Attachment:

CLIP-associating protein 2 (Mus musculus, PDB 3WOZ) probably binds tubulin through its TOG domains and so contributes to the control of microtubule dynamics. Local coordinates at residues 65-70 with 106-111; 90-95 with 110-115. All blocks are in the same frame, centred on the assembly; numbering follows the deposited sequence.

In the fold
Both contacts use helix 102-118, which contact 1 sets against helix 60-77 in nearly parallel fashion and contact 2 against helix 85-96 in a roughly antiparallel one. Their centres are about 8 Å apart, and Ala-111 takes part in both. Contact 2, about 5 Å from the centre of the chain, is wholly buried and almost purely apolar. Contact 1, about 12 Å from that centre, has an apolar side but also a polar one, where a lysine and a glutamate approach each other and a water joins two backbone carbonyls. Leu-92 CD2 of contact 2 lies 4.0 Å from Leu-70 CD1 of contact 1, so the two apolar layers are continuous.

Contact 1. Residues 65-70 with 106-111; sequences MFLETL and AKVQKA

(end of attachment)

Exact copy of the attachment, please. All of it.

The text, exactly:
CLIP-associating protein 2 (Mus musculus, PDB 3WOZ) probably binds tubulin through its TOG domains and so contributes to the control of microtubule dynamics. Local coordinates at residues 65-70 with 106-111; 90-95 with 110-115. All blocks are in the same frame, centred on the assembly; numbering follows the deposited sequence.

In the fold
Both contacts use helix 102-118, which contact 1 sets against helix 60-77 in nearly parallel fashion and contact 2 against helix 85-96 in a roughly antiparallel one. Their centres are about 8 Å apart, and Ala-111 takes part in both. Contact 2, about 5 Å from the centre of the chain, is wholly buried and almost purely apolar. Contact 1, about 12 Å from that centre, has an apolar side but also a polar one, where a lysine and a glutamate approach each other and a water joins two backbone carbonyls. Leu-92 CD2 of contact 2 lies 4.0 Å from Leu-70 CD1 of contact 1, so the two apolar layers are continuous.

Contact 1. Residues 65-70 with 106-111; sequences MFLETL and AKVQKA